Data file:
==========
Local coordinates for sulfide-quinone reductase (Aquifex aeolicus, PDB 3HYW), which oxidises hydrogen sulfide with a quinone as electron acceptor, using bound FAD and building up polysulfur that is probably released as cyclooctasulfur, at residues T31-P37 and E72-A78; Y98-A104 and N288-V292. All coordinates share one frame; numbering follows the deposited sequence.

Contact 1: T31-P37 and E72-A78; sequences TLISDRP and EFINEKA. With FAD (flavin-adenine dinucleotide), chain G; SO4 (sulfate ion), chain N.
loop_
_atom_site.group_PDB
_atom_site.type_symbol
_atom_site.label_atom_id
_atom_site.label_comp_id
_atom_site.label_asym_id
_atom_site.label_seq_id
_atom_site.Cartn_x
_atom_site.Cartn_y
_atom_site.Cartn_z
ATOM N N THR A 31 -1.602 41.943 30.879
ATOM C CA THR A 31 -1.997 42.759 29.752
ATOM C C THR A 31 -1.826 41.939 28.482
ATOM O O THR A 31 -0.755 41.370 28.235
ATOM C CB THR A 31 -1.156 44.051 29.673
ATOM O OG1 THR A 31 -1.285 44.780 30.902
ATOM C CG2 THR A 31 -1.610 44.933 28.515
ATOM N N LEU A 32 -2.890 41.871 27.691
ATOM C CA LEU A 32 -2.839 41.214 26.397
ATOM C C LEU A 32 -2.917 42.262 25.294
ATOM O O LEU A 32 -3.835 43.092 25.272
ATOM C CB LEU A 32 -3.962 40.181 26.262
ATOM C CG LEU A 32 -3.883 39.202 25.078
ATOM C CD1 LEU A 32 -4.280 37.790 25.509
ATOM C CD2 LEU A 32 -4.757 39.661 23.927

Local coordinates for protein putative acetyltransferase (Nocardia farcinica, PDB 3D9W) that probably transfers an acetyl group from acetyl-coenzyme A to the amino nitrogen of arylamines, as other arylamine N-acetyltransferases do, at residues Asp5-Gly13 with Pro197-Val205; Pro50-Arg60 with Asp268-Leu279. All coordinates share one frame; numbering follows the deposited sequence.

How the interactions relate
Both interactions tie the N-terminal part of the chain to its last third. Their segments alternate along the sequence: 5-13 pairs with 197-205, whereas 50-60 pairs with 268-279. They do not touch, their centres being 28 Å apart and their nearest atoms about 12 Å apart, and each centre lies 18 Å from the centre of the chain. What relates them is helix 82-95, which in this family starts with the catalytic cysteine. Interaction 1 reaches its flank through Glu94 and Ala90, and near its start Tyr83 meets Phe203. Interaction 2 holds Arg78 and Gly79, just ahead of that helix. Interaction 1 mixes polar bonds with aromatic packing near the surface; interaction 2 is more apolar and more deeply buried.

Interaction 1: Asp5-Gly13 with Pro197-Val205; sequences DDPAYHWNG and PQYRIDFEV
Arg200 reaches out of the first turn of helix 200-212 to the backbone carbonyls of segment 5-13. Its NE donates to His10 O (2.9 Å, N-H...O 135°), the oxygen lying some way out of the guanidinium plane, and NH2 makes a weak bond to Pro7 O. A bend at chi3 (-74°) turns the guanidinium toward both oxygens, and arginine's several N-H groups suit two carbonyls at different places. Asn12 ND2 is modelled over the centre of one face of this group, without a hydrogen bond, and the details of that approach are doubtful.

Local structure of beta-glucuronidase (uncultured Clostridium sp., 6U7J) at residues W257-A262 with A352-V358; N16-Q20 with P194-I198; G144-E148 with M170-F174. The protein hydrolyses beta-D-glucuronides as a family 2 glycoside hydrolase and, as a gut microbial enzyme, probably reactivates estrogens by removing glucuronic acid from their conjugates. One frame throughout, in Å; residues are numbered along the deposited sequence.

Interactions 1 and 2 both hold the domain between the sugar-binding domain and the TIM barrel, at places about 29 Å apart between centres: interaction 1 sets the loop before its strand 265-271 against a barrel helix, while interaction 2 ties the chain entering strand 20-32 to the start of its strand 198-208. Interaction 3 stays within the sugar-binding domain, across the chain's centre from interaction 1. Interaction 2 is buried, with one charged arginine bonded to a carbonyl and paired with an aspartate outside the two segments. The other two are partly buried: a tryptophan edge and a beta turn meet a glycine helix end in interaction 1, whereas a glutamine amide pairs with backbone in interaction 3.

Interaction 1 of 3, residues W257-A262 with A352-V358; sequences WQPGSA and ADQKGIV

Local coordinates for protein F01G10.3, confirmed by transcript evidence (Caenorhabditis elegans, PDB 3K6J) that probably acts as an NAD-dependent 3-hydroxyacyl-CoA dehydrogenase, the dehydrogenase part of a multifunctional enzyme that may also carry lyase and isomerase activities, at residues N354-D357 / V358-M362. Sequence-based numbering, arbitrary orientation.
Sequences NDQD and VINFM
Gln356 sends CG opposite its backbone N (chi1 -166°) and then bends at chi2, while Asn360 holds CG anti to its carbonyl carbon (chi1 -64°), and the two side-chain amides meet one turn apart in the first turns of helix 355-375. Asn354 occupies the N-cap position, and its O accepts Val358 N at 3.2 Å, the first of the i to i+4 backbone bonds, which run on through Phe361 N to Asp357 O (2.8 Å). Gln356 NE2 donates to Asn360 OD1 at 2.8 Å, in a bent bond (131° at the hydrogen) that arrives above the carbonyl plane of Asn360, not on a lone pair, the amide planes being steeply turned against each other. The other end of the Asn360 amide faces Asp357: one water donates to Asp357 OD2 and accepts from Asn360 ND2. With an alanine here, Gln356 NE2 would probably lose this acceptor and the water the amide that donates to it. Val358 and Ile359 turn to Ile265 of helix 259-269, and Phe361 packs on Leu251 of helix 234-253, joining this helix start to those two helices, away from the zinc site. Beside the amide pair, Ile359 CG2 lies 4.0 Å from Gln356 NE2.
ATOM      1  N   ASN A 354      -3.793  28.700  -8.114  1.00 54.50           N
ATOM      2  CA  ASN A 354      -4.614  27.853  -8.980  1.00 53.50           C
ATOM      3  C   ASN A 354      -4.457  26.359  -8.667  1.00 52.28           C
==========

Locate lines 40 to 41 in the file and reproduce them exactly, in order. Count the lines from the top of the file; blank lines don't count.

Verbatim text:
ATOM      2  CA  ASN A 354      -4.614  27.853  -8.980  1.00 53.50           C
ATOM      3  C   ASN A 354      -4.457  26.359  -8.667  1.00 52.28           C